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Signs and Wonders

21X-T3RU9CL._UX250_Tim LaHaye Dies. Pastor, author, and activist Tim LaHaye died yesterday at the age of 90. I had the privilege of knowing Dr. LaHaye a bit. One day about 15 years ago I was at a conference with him, and I had my then 10-year-old son Cole with me. Cole was reading "Left Behind" in those days, and on the first day of the conference I introduced him to Dr. LaHaye, who greeted Cole warmly and signed his book. There were a lot of big-name Christian celebrities at this conference, but every time we saw Dr. LaHaye the rest of the weekend, he would pause his conversation with whomever he was talking to and greet Cole by name. I will always have a warm spot in my heart for Tim LaHaye because of that weekend and the way he treated a 10-year-old boy.
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Signs and Wonders

ID-100137511A Grim Anniversary. Last week marked the first anniversary of the release of the first videos by the Center for Medical Progress (CMP). The videos captured Planned Parenthood officials bartering and selling body parts of unborn children. Sen. Ted Cruz released a statement on the anniversary, July 13, saying, “The horrifying videos released last summer revealed the grim reality of Planned Parenthood’s barbaric practices. The footage shows senior Planned Parenthood officials laughing and swilling chardonnay as they casually and callously discuss the killing of unborn children in order to sell their body parts.” Since the release of the videos, however, not much has happened to stop government funding of Planned Parenthood. The organization still gets hundreds of millions of dollars each year in government funding, despite the efforts of Cruz in the Senate, and Marsha Blackburn (R-Tenn.) in the House, to defund Planned Parenthood. We did recently see one positive development, however: David Daleiden, the man responsible for the videos, recently had criminal charges against him dropped—charges that most legal observers say should never have been brought in the first place.
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Signs and Wonders

Abdu_Murray_750x499Societal Breakdown. Key indicators of social wellness in the black community are discouraging. As a percentage of the population, abortions among African-Americans are two or three times the national average. Nearly 75 percent of African-American children have unmarried parents. Many commentators say these melancholy statistics are the residue of slavery and other forms of racism. Others point to a breakdown of civil society—churches and other institutions—within the African-American community. Ismael Hernandez, founder and executive director of the Freedom & Virtue Institute, blames the “New Deal” and the “Great Society” of the 20th century. His new book is “Not Tragically Colored: Freedom, Personhood, and the Renewal of Black America,” and it’s worth a read. If you want to sample before you buy, our friends at WORLD have posted an excerpt here.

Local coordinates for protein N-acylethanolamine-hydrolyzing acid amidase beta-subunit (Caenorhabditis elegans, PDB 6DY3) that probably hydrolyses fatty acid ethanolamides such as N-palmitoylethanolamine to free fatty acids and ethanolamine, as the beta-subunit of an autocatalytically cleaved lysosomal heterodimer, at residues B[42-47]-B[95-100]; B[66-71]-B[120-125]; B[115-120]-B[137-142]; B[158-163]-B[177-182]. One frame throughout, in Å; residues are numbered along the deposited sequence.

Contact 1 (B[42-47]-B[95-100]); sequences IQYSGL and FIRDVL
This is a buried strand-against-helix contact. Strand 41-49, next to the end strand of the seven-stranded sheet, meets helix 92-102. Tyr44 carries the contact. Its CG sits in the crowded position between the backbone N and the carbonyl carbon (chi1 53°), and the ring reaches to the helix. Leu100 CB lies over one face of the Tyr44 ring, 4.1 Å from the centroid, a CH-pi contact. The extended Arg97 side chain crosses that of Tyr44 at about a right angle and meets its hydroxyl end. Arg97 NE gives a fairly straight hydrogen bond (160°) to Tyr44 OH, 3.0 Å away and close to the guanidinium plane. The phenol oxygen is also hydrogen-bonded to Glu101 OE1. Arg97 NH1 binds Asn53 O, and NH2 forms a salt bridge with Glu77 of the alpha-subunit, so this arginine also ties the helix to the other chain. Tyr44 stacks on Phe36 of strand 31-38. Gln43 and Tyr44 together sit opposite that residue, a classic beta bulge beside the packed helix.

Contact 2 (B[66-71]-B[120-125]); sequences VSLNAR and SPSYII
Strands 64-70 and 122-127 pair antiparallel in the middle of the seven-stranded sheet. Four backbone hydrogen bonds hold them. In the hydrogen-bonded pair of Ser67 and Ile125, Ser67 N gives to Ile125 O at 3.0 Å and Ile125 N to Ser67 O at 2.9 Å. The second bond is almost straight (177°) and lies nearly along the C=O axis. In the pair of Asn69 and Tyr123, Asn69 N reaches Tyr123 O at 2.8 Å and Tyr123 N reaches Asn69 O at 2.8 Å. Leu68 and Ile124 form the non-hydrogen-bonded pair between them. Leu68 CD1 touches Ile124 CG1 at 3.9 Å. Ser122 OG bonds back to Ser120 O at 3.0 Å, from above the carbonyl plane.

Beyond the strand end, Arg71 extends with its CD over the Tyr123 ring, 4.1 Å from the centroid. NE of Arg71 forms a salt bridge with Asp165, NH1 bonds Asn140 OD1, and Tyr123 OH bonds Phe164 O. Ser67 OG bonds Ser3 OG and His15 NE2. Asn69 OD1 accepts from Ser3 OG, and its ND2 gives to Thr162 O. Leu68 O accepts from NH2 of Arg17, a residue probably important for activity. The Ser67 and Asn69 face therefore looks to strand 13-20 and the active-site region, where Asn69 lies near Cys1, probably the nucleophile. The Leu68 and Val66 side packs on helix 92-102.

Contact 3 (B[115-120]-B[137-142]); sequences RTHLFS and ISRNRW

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Priorities

papyrus_front_lgWhen it comes to conspiracy theories about Jesus, sometimes fiction really is stranger than truth.

Just ask Karen King, who allowed herself to be taken in by one of the most spectacular forgeries related to the academic study of Jesus and early Christianity. An unmasking of the fraud is recounted in Ariel Sabar’s article “The Unbelievable Tale of Jesus’s Wife,” in the June 23 edition of The Atlantic.

King holds Harvard University’s 295-year-old Hollis Professorship of Divinity and is author of the 2003 book “The Gospel of Mary of Magdala: Jesus and the First Woman Apostle.” She sent shock waves through the academic and religious worlds nearly four years ago when presenting a 1,300-year-old papyrus fragment that she had dubbed “The Gospel of Jesus’s Wife” to a conference in Rome.

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Here Goes -- I Mean Amen

screwtape_6A few days ago I stumbled across this 2013 panel discussion on Australia’s “Q&A” with guests including Peter Hitchens and Dan Savage. Savage is a gay activist and columnist; Hitchens, as many of you will know, is younger brother to the late New Atheist rock star Christopher Hitchens. He’s also a devout Christian who, aside from some political issues, stands in diametric opposition to everything his brother believed.

The discussion is lengthy but well worth watching for a couple of reasons. First, it shows what a remarkable person Hitchens is in his own right, not just as the religious version of everything people admired about Christopher. But more importantly, it’s the best demonstration I’ve ever seen of the reality distortion field that forms when large numbers of people believe a naked lie.

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Semper Quaerens

ID-100415471My mother, who died two years ago, would have been 85 years old last Thursday, June 23. She died just 10 months after my father passed away. And then came the terrific shock of losing my younger brother, who died unexpectedly and far away, 16 months ago.